In a lifetime of pain and suffering Allan Pettersson had the great solace of music, and at times he must have seen a road ahead that was less fraught. The premiere of his 5th Symphony in 1963 was quite a success, and contributed to his award of a lifetime minimum income from the Swedish government. His music began to be denigrated, though, not for its modern idiom, but for not being modern enough. Pettersson always seemed out of sync with the world in which he lived, though from today's vantage point this music seems to evoke all of the ambiguities of the post-war world, the echoes of past horrors along with a tentative groping for transcendence.

The 7th Symphony, which had its first performance with Antal Dorati and the Stockholm Philharmonic Orchestra fifty years ago this fall, in October 1968, was an even greater success, and propelled the work into the orchestral repertoire until today, at least in Sweden and Germany. This is a great work that perhaps provides the best introduction into the rather daunting, dark and serious world of Allan Pettersson.

Thursday, February 22, 2018

Fun for four hands and a piano keyboard

Bach's Brandenburg Concertos arranged for piano duet

Back in 2003 Sony released a great Bach album, one of my all-time favourites, by Murray Perahia. It included an electrifying performance of the 5th Brandenburg Concerto:

That's great piano playing in the cadenza, but I love the piano/orchestra textures throughout the concerto. It points the way to this new arrangement of the Brandenburg Concertos for piano duet. I know I was ready for this! Eleonor Bindman's arrangement is outstanding, at once freer and closer to the spirit of the original music, and with more interesting textures than the one by Max Reger. Bindman and Jenny Lin (who was so great in this year's release of Philip Glass Etudes) really lean in to this freedom, swinging when Bach allows, and never staid or boring when things get more thoughtful or academic.

Here's a short taste of the music, and some interesting comments about the arrangement by Bindman. Though she may have started with purely pedagogical reasons for bringing this music to four hands and a piano keyboard, which I'm sure are very close to Max Reger's own, Bindman and Lin are obviously having too much fun here for it to be just that. And that makes it even more pleasurable for us to listen to.

THE BRANDENBURG DUETS: Bach’s Brandenburg Concertos arranged for piano duet by Eleonor Bindman from Grand Piano Records on Vimeo.

Eleonor Bindman has a fabulous section on her website exploring this project more fully. I highly recommend checking it out!

The Brandenburg Duets disc will be released on March 9, 2018.

Sunday, February 18, 2018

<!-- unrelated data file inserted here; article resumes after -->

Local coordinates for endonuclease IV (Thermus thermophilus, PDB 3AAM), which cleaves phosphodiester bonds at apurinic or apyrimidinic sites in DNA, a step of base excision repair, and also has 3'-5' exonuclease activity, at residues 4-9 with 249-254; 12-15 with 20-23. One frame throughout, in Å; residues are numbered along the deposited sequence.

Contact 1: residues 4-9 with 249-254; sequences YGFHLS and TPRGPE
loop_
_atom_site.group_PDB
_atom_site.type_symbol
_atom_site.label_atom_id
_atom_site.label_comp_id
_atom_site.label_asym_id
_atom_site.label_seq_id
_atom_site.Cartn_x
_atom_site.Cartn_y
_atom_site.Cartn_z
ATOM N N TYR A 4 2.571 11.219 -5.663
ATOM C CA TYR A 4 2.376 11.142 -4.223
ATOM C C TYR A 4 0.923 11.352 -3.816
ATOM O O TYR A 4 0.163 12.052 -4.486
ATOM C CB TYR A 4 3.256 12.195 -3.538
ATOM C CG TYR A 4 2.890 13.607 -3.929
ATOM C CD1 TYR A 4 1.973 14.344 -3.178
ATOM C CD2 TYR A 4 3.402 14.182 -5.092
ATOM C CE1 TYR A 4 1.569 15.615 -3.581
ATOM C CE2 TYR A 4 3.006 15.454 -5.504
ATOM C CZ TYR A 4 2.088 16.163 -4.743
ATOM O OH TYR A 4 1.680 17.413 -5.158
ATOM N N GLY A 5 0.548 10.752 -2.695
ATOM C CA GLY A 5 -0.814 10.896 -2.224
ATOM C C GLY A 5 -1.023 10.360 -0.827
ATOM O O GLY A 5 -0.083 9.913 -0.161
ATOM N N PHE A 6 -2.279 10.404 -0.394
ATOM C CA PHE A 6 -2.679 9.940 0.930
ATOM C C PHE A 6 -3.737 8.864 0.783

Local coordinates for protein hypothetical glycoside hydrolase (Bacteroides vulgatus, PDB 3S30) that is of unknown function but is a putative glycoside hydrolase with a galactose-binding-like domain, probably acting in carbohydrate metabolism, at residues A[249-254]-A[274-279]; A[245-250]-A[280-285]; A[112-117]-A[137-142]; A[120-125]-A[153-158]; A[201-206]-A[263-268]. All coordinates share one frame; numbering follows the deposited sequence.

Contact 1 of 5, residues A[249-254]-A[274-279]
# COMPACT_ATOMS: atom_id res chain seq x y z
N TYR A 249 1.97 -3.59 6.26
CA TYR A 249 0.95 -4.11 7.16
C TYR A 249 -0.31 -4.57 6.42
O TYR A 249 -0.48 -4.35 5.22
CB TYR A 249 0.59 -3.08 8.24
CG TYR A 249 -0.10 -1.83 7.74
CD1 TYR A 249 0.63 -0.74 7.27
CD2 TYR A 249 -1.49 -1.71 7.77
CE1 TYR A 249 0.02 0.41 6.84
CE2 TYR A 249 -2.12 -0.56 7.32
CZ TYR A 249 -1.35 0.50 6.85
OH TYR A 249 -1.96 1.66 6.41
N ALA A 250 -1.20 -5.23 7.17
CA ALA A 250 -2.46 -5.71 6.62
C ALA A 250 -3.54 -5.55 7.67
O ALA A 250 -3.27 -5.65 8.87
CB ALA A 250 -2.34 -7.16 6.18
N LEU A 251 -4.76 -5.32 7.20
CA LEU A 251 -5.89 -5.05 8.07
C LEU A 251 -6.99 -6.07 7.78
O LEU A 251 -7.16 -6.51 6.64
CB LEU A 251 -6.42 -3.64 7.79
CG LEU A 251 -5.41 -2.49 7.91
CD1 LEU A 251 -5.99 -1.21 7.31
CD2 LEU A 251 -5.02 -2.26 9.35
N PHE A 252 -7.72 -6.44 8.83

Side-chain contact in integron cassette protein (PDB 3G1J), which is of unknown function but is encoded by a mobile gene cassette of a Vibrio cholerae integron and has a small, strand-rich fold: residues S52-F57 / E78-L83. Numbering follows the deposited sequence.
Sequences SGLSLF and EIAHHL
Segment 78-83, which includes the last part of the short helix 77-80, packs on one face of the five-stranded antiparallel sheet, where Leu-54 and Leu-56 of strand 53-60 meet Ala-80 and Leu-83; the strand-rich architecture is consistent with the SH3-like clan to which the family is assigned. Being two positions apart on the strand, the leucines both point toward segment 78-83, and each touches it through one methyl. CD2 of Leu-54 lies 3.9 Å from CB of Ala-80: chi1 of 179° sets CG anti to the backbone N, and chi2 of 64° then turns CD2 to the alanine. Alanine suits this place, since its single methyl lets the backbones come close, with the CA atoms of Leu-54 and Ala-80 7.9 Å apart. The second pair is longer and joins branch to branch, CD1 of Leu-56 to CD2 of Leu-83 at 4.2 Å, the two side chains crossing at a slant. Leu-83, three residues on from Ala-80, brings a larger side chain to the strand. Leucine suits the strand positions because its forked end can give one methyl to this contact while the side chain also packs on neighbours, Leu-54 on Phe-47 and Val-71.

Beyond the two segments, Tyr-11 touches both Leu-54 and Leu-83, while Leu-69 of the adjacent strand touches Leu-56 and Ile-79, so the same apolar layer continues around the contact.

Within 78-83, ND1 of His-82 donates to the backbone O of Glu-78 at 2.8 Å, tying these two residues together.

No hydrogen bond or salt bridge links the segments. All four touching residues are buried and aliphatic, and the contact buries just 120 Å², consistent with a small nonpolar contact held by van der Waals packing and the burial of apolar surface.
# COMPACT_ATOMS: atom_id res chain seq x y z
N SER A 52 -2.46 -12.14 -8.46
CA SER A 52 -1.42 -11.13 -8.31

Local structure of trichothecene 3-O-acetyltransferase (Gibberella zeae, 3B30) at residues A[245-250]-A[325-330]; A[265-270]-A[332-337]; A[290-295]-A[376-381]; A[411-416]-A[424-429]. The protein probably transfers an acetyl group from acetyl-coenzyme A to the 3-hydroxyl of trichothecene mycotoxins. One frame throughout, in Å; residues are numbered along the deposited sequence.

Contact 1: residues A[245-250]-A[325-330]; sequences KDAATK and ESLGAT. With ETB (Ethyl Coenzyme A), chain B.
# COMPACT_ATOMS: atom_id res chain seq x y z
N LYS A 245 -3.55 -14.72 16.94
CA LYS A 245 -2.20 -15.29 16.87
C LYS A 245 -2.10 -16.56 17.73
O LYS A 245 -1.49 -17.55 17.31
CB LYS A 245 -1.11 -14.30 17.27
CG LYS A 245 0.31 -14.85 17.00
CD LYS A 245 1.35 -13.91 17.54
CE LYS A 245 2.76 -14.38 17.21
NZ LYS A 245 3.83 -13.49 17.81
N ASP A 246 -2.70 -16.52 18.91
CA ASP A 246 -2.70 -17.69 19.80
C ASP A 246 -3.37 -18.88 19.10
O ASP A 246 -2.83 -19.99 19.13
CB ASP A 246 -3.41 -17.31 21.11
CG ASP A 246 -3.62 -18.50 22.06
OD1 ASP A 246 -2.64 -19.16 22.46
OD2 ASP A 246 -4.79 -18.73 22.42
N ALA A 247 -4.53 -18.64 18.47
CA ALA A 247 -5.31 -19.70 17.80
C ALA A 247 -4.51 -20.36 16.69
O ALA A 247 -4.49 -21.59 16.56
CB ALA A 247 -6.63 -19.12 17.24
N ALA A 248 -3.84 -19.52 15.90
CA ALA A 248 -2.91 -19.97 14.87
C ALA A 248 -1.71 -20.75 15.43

With Love from Stewart Goodyear

Stewart Goodyear: piano works by Gibbons, Sweelinck, Bach, Brahms, Berg

On January 11, 1955 Glenn Gould made his New York debut (what he called his "Debutown") at Town Hall, and on the following day he signed a recording contract with Columbia Records. His 27 years in the recording studio before his untimely death in 1982 made him a legend around the world, but here in Canada he is especially admired and loved. One of those hero-worshippers is Stewart Goodyear, born and raised in Toronto, and an alumnus, like Gould, of the Royal Conservatory of Music. Goodyear has recently been playing in concert many of the works from Gould's audacious programme in New York, and in his American debut earlier that year in Washington DC.

Glenn Gould's debut concert at Town Hall, January 11, 1955. Library & Archives Canada
Now we have this new Sono Luminus disc with many of those pieces: music by Gibbons, Bach (Sinfonias from the 3-Part Inventions and the 5th Partita) and Berg (his Piano Sonata op.1). He's also included two Brahms Intermezzi and to close, the ultimate Gould tribute, the Aria from The Goldberg Variations. I love Gould's Brahms; those who think of him as a capricious and detached artist should listen to his 1961 recording of 10 Intermezzi, which he referred to as "the sexiest interpretation of Brahms’s Intermezzi you’ve ever heard". He also said it was "perhaps the best piano playing I have done." Goodyear's own Intermezzo in A major, op. 118 no. 2 is as rapturous and full-blooded as Gould's, full of a deep understanding of Brahms and a fitting tribute to Gould in the bargain.

It was surprising to notice how slow some of Glenn Gould's tempi were in his recordings of the early English masters. His 1971 recording of Orlando Gibbons' "Lord of Salisbury" Pavan and Galliard runs about the same length as Goodyear's in spite of the fact that the latter includes repeats that Gould doesn't. Goodyear's zippier version makes more musical sense, I think. Though I do love Gould's whole album A Consort of Musicke bye William Byrde and Orlando Gibbons, it's a bit out in left field even by the standards of its day, much less when looked at through any modern historically informed practice lens. 

Thank goodness we're finally beyond looking at Glenn Gould as the mere sum of his eccentricities. We have a much better idea of the whole person: his emotional responses to people as well as pianos, and the full measure of his mastery in so many dimensions of great artists like Bach and Brahms. It's this response to the complete artist that makes Goodyear's tribute so important; it's based on a study of the deep roots of Gould's art, and not the externalities. As well, it's obviously heartfelt. The best expression of this love is the last piece on the disc, the Aria from the Goldberg Variations. Goodyear's moving performance takes the middle ground between the bright, almost coltish first version Gould made at the beginning of his recording journey, and the solemn, heart-breaking one he made close to the end. What a marvellous way to celebrate our Glenn!

This disc will be released on March 23, 2018.